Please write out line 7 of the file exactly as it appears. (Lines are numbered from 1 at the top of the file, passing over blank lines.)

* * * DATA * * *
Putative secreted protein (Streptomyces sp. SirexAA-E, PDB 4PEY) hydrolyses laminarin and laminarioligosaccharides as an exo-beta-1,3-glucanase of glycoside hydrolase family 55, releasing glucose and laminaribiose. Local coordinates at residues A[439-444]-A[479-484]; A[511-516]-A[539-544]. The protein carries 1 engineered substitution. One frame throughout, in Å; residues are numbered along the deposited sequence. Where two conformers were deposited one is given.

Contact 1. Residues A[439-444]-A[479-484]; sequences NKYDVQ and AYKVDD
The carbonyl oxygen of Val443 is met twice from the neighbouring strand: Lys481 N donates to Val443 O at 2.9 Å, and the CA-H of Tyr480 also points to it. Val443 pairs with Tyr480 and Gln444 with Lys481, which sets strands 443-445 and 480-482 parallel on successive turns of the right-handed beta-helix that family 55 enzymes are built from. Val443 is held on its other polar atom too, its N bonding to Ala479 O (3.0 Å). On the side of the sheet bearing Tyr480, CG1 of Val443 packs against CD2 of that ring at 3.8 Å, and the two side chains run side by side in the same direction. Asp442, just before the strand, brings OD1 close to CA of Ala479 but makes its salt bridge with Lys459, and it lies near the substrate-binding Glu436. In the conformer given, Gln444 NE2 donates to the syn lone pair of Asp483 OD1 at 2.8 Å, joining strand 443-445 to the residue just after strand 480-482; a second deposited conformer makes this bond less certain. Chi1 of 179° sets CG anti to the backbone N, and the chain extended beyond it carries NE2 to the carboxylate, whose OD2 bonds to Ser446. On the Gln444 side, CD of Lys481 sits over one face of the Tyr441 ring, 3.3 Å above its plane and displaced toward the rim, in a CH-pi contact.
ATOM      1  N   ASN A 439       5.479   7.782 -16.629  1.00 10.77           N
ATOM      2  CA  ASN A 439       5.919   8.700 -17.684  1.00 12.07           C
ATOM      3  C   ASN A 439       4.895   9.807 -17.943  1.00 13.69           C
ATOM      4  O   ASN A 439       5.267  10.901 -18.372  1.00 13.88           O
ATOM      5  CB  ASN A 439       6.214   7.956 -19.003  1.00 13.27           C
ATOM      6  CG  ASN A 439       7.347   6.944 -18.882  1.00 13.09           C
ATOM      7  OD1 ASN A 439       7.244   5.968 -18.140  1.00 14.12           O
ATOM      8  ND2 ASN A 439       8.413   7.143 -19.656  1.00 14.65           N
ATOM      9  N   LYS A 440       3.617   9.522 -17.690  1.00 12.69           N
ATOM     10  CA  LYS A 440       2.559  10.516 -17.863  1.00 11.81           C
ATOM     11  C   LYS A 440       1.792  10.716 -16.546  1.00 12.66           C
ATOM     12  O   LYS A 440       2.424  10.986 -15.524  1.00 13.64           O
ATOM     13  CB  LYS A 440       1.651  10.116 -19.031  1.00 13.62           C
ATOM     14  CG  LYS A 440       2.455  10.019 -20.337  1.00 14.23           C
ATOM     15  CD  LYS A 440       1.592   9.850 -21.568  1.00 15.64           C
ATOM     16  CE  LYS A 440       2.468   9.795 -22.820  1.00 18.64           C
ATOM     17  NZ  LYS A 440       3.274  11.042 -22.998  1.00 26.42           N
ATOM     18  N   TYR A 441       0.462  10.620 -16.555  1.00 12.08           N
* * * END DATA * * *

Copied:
ATOM      4  O   ASN A 439       5.267  10.901 -18.372  1.00 13.88           O